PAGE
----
Must implement Copy for elements to derive Clone for arrays?

Given this:

#[derive(Debug, Clone)]
struct A { vecs: [Vec<u8>; 10] }

rustc complains:

<anon>:2:12: 2:31 error: the trait `core::marker::Copy` is not implemented for the type `collections::vec::Vec<u8>` [E0277]
<anon>:2 struct A { vecs: [Vec<u8>; 10] }
<anon>:1:17: 1:22 note: in this expansion of #[derive_Clone] (defined in <anon>)
<anon>:2:12: 2:31 help: see the detailed explanation for E0277
<anon>:2:12: 2:31 note: required by `core::clone::Clone::clone`

Why does derived Clone for arrays require Copy on the array elements? Wouldn't Clone be enough?

It is difficult to implement Clone safely for arrays because you have to deal with the compiler attempting to drop partially uninitialized memory in case the .clone() method on the element type panicks. (This is generally bad behavior but you have to make sure that you don't violate memory safety if it does happen.) We don't quite have the primitives to make this implementation ergonomic yet. It'd be nice to have a wrapper type which tells the compiler to not generate Drop glue for the contained type, and to have integer generics so we can implement it for all arrays instead of the current kludge of using macros to duplicate the code for arrays of size 0 - 32.

Arrays with Copy elements are intrinsically Copy themselves, so the Clone implementation can trivially dereference and return self by-value.

Doesn't that apply to having a panic in the middle any kind of initialization?

Heck yes.

The other current cases of initialization all have very clearly defined semantics. For example:

struct Foo {
    val: i32,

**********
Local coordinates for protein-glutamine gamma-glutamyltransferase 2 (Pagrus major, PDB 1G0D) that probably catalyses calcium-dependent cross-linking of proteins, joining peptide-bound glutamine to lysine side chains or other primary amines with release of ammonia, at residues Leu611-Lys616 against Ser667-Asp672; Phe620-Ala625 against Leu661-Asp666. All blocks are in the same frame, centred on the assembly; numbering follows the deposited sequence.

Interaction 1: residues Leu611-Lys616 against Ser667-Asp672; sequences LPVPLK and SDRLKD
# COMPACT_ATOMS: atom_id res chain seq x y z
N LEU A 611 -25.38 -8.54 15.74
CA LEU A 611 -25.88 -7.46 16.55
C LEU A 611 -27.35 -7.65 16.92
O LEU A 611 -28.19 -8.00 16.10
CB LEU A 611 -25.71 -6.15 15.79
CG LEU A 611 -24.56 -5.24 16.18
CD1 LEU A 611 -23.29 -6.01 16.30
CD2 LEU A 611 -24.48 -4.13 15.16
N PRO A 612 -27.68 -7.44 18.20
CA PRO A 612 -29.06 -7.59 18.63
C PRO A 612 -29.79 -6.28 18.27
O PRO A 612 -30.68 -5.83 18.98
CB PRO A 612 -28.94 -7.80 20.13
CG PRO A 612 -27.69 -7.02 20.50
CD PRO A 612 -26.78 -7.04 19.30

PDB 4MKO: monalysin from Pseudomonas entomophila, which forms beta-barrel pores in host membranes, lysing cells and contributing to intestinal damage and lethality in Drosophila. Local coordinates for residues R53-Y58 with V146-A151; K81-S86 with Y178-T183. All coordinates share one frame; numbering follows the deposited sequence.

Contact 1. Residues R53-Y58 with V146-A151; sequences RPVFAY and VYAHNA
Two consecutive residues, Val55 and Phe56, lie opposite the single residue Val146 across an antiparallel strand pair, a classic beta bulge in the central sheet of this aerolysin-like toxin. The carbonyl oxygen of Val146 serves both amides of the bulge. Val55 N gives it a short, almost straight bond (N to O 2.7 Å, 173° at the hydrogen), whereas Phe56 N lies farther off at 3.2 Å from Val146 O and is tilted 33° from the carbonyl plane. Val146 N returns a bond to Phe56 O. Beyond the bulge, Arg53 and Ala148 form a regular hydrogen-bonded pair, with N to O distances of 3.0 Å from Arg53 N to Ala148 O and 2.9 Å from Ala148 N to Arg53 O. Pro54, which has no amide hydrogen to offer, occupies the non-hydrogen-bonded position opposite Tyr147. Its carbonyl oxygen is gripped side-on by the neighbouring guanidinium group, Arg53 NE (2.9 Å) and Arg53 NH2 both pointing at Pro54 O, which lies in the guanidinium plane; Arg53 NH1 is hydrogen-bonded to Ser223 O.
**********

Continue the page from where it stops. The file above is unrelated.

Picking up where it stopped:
fn main() {
    Foo {
        val: panic!(),

This might seem like it would cause a similar issue, but the struct simply isn't considered "complete" until all the fields are initialized; the values of any expressions in the initializer before panic!() would be dropped, but not Foo itself.

Vec, Box, Rc, etc., all use heap allocations through raw pointers, which the compiler sees as completely opaque. Each type has to implement Drop and correctly free its contained data; the compiler won't touch it.

For arrays, you have to start with uninitialized stack memory, which is most likely garbage. See, the stack doesn't get zeroed between invocations of a function--that would be way too slow. And since you're working with a bare array, if you panic!() the compiler will try to Drop the whole thing. In your case with Vec<u8>, it will interpret the garbage bytes in the array as pointers, capacities, and lengths for vectors that never existed, and try to free bogus allocations:

use std::mem;

let array: [Vec<u8>; 16] = unsafe { mem::uninitialized() };
// Next stop, undefined behavior! 
// (For sanely implemented systems, this will probably just segfault or hit an assertion in the allocator)

Unfortunately, there is no wrapper type in the stdlib that tells the compiler to not generate Drop glue for its contents, not even UnsafeCell (which surprised me). This is explained in the Destructors chapter of the Rustonomicon.

However, we do have std::panic::recover() now which we can use to cover this edge case, but I would consider it quite a heavyweight solution--there's a lot of code behind it, and we don't necessarily want to stop the panic, we just want to have control over what gets dropped. Thus, a wrapper type that elides the destructor so we can implement our own with full control would be really useful. There's been quite a bit of discussion about this on this RFC and one or two others that I'm having trouble finding. Edit: found the one I was thinking of.

In the meantime, you might want to take a look at the arrayvec crate, which seems to cover your use-case. It uses an interesting hack to avoid calling destructors on uninitialized memory, but the drop glue is still generated so it's not entirely optimal.

1 Like